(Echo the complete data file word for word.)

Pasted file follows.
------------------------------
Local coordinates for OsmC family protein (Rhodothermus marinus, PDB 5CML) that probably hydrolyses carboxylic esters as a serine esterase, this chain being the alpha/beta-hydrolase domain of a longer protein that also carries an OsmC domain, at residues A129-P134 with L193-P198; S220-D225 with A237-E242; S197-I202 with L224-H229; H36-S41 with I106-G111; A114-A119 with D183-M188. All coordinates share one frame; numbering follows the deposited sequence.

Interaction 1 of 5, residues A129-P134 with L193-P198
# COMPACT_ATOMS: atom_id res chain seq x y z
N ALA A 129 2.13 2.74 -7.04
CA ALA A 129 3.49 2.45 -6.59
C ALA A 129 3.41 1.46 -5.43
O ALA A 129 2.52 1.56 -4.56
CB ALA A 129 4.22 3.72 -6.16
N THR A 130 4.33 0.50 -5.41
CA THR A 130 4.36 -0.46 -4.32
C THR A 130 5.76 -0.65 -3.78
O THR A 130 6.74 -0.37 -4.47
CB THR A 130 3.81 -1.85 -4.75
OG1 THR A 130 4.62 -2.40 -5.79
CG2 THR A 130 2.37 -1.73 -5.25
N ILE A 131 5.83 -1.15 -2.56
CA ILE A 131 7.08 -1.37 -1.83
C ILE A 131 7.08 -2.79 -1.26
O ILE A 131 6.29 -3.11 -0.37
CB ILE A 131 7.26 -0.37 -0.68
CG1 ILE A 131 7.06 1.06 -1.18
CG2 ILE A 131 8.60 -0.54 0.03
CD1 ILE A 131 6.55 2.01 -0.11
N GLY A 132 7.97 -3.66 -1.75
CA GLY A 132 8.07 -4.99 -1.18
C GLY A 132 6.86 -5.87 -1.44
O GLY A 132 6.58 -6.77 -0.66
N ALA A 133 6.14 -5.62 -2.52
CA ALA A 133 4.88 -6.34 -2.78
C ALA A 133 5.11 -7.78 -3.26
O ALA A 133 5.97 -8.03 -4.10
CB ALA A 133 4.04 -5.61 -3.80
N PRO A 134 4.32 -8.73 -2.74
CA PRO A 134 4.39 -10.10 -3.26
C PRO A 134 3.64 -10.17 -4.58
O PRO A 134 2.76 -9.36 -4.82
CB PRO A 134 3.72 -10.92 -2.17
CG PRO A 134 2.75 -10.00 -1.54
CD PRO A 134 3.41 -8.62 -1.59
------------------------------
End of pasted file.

Local coordinates for OsmC family protein (Rhodothermus marinus, PDB 5CML) that probably hydrolyses carboxylic esters as a serine esterase, this chain being the alpha/beta-hydrolase domain of a longer protein that also carries an OsmC domain, at residues A129-P134 with L193-P198; S220-D225 with A237-E242; S197-I202 with L224-H229; H36-S41 with I106-G111; A114-A119 with D183-M188. All coordinates share one frame; numbering follows the deposited sequence.

Interaction 1 of 5, residues A129-P134 with L193-P198
# COMPACT_ATOMS: atom_id res chain seq x y z
N ALA A 129 2.13 2.74 -7.04
CA ALA A 129 3.49 2.45 -6.59
C ALA A 129 3.41 1.46 -5.43
O ALA A 129 2.52 1.56 -4.56
CB ALA A 129 4.22 3.72 -6.16
N THR A 130 4.33 0.50 -5.41
CA THR A 130 4.36 -0.46 -4.32
C THR A 130 5.76 -0.65 -3.78
O THR A 130 6.74 -0.37 -4.47
CB THR A 130 3.81 -1.85 -4.75
OG1 THR A 130 4.62 -2.40 -5.79
CG2 THR A 130 2.37 -1.73 -5.25
N ILE A 131 5.83 -1.15 -2.56
CA ILE A 131 7.08 -1.37 -1.83
C ILE A 131 7.08 -2.79 -1.26
O ILE A 131 6.29 -3.11 -0.37
CB ILE A 131 7.26 -0.37 -0.68
CG1 ILE A 131 7.06 1.06 -1.18
CG2 ILE A 131 8.60 -0.54 0.03
CD1 ILE A 131 6.55 2.01 -0.11
N GLY A 132 7.97 -3.66 -1.75
CA GLY A 132 8.07 -4.99 -1.18
C GLY A 132 6.86 -5.87 -1.44
O GLY A 132 6.58 -6.77 -0.66
N ALA A 133 6.14 -5.62 -2.52
CA ALA A 133 4.88 -6.34 -2.78
C ALA A 133 5.11 -7.78 -3.26
O ALA A 133 5.97 -8.03 -4.10
CB ALA A 133 4.04 -5.61 -3.80
N PRO A 134 4.32 -8.73 -2.74
CA PRO A 134 4.39 -10.10 -3.26
C PRO A 134 3.64 -10.17 -4.58
O PRO A 134 2.76 -9.36 -4.82
CB PRO A 134 3.72 -10.92 -2.17
CG PRO A 134 2.75 -10.00 -1.54
CD PRO A 134 3.41 -8.62 -1.59